GLORYI G I THE CROSS. 379 decent clothes were substituted for Lis tattered garments, and, a devout worshipper, he came to occupy a place in the sanctuary of God, and was introduced again into society, a worthy, respectable citizen. Though all this occurred years ago, yet, as you visit him in his comfortable, happy home, kneel with him at the sacramental table, and lift your voice with his in the song of praise, you now, more confi.

dently than then, expect to meet him in Heaven. This is but one instance of the thousands that are occurring all over Christendom, in which the power of the Cross transforms cruel tyrants into affectionate husbands, rebelliou? children into obedient sons, drunken sots into intelligent citizens, and fiends almost into pious saints. The elevating influence which the Cross exerts upon individuals, it also exerts upon communities and nations. "When the love of Christ constraineth not a people, corrupt passion becomes their guide in all things. Thus they become involved in the same evil consequences, find the same degradation to which the individual is reduced. The Gospel, from it? peculiar self-perpetuating principle, prompts its votaries to undertake in their behalf. Soon we see the missionary tearing himself — for he loves as we do — from the embrace of home and country, embarking upon the " dark blue sea," and under the protection of that God who put it into his heart to go, he sets his foot in safety upon heathen soil. lie erects the Cross, flings to the breeze his banner, stained all over with precious blood, then kindly approaches the deluded worshipper, ns he is bowed before his dumb idol, tells him of the one true and living God, whom alone he is to worship ; tells him that all his fellows are his brethren, descended from the same stock, subject to the same ills and sorrows, and heirs of the same promises and hopes ; tells him of man's fallen state, assures him of the remedy ; bids him look upon the Cross and rise to a higher life. The idolator's heart, touched by the holy spirit that *' lighteth every man that cometh into the world," turns to that Cross as the needle to the pole, and (luitting his senseless worship, he consecrates himself to the service of the most high God. One after another follows his example. A new and glorious era begins to dawn upon that peuple, as the " day-spring froni on high" throws his light across their spiritual sky. As they begiu the work of cultivating true morality and religi(*n, they commence remodelling their laws ; thoy begin in earnest the culture of the arts and sciences. The work of civilization goes on under the appliances of the Gospel, until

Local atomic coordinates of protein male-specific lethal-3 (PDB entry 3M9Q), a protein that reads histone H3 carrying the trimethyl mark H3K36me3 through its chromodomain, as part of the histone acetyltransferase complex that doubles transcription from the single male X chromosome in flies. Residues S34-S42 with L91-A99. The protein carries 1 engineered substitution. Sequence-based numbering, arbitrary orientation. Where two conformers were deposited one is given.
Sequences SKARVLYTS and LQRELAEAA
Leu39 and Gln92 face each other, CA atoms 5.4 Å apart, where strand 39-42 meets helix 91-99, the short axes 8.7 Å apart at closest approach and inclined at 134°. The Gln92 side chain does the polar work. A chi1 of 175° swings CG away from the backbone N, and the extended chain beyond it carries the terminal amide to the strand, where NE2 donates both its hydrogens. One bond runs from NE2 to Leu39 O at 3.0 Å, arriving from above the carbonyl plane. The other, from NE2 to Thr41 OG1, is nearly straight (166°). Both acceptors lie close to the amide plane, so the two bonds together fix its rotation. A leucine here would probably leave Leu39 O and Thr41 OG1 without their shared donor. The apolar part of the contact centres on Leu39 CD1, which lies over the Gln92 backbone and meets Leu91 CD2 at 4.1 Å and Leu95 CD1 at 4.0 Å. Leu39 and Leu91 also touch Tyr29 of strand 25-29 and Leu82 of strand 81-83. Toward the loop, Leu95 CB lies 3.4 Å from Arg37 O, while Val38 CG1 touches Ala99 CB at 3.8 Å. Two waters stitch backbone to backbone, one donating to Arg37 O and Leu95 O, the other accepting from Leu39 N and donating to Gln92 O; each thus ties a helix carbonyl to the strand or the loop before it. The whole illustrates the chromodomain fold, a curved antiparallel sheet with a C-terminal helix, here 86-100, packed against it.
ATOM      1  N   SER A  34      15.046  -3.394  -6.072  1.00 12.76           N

380 GLORYI G I THE CROSS. ia commerce, in science, in laws, the new-born nation takes her position side by side with the enlightened nations of the earth. One ray, emanating from tlie Cross, has kissed the black, hideous cheek of Africa, and has thrown a smile over the face of that dark benighted land. The little republic sitting upon the sea-shore, reflecting its borrowed light, heightens the hope inspired by the Prophet, that " Ethiopia shall soon stretch out her hands unto Grod," and that

tiie songs of Zion, with their accompaniments, the ploughman's merry laugh, and the rattle of the steam car, shall resound in the jungle, where now is only heard the yell of the savage, the hiss of the serpent, and the roar of the lion. If we would witness the most wonderful display of the elevating influence of the Cross, nationally, we have only to turn to our own liepublic. What has given us the proud and enviable elevation as a nation which we enjoy ? What constitutes us the free and happy people we are I The response comes from millions of happy lips, that it is the inculcation and practice of the great doctrines of Christianity — justice, equalily, and f7-aternity. The late distinguished Calhoun, in his " Disquisition on Government," teaches that men are influenced by only two principles in their actions — selfishness and benevolence, or self-interest and the interest they feel in others. That selfishness being much stronger than benevolence, the end of all proper legislation is to check the former and promote the latter. If benevolence was the stronger principle, then it would be necessary to reverse legislation, so as to promote selfishness and check benevolence. That government, therefore, he alleges, which produces by its legislative enactments an equilibrium between these two principles, compelling each of its subjects to act with as much regard for the interests of others as his own, is a perfect government. ow, in following the great statesman to his conclusion, and endeavoring as a nation to carry out the doctrine taught in all our legislation, where do we find ourelves standing? Upon the second great commandment of Christ, " Thou shalt love thy neighbor as thyself." This is the secret of our success in all our struggles to be free, and to rise to a commanding position as a people. This is the sap to the tree of liberty, which causes it to strike its roots deep into the soil, and throw out its great arms, covered with evidences of health and substantial growth. The doctrines of the Gospel have not only elevated us, but they preserve us in our elevation and progress. The corner-stone of our Republic